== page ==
I Love My Autistic Daughter, But Living My Life to Accommodate Her is Burning Me Out

Dear Troubleshooter:

I’m a homemaker in my 40s and have a daughter in first grade in elementary school who is on the spectrum. She also has auditory sensitivity and is not good in groups.

I look after her most of the time. However, dealing with her reluctance to go to school, teaching her every unspoken rule in society and supporting her on disability-related issues has worn me out.

My daughter does not want to go to school, so I send her to classes for special needs students for two hours a day.

When she’s interested in something, such as making crafts, she fully dedicates herself to it. She’s also very active when she’s at home doing what she likes or playing outside. On days off, we will spend quality time together, such as going to events organized by local governments as a family or hanging out with her friends’ families. I also use medical and social services, consulting with them and doing everything I can to ease my daughter’s struggles.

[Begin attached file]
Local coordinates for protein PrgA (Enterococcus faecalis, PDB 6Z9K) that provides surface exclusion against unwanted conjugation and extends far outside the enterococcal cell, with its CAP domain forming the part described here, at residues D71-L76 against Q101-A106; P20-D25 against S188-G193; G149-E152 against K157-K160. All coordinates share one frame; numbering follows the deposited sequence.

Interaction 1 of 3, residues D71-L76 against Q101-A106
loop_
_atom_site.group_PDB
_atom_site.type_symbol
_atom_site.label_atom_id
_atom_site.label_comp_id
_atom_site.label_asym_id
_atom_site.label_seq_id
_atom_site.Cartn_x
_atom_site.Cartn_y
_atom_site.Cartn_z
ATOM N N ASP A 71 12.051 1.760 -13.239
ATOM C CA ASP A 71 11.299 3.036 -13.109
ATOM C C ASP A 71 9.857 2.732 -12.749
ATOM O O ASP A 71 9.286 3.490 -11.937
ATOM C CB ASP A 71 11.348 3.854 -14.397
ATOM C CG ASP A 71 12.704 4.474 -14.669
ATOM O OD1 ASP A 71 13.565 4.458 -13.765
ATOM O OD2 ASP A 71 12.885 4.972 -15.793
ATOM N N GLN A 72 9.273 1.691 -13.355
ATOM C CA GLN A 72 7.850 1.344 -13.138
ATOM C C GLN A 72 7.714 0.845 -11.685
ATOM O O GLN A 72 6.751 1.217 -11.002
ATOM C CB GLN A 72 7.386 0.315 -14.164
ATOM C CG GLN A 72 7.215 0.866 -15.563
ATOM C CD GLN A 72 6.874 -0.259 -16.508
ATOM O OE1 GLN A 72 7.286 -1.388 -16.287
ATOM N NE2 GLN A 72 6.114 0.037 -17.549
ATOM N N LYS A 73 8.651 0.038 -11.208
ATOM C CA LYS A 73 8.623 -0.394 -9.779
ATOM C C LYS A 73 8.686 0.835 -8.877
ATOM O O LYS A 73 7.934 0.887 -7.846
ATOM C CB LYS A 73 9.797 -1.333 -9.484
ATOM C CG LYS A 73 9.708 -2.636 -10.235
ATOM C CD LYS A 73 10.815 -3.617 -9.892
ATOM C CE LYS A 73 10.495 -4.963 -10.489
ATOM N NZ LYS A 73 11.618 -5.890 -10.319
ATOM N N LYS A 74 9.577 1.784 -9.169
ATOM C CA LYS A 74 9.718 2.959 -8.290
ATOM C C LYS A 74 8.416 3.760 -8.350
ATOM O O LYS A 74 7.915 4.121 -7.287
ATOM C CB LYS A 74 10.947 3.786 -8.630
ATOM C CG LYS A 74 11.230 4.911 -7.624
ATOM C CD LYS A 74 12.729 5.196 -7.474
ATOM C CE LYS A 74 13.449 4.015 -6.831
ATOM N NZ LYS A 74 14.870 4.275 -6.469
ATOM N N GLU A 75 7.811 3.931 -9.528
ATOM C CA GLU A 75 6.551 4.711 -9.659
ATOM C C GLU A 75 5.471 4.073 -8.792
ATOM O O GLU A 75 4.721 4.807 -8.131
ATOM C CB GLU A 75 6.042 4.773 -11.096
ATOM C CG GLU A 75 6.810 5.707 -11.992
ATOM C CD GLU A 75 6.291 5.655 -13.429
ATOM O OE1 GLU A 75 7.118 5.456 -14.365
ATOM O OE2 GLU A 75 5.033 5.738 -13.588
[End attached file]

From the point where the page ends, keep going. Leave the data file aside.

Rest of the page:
My daughter does not worry about things she’s not good at and is not hard on herself. However, I feel myself growing exhausted from living my life to accommodate my daughter. Please give me some advice.

— T, Osaka Prefecture

Dear Ms. T:

I can see that you are doing everything you can to support your daughter, who is on the spectrum. You know what your daughter doesn’t like — such as loud noises and group activities — and still find ways to have her attend classes for students with special needs for two hours a day. This all must be incredibly difficult.

I think it’s amazing that you not only manage her difficulties but also develop her strengths by helping her find hobbies she can immerse herself in, taking her outside to play, participating in events and having her hang out with her friends’ families.

The reason your daughter is so lively and isn’t hard on herself is probably that she can sense your love and care.

However, if you always put your daughter first, you will burn yourself out — both physically and mentally. As a result, you will not be able to give her as much support as you would like. To prevent this from occurring, make sure you set aside some time, either by yourself or with your husband, to relax and have fun. With enough rest, you will have the energy to fully support your daughter without exhausting yourself.

It is also helpful to be around other families who are in similar situations and share ideas.

— Yutaka Ono, psychiatrist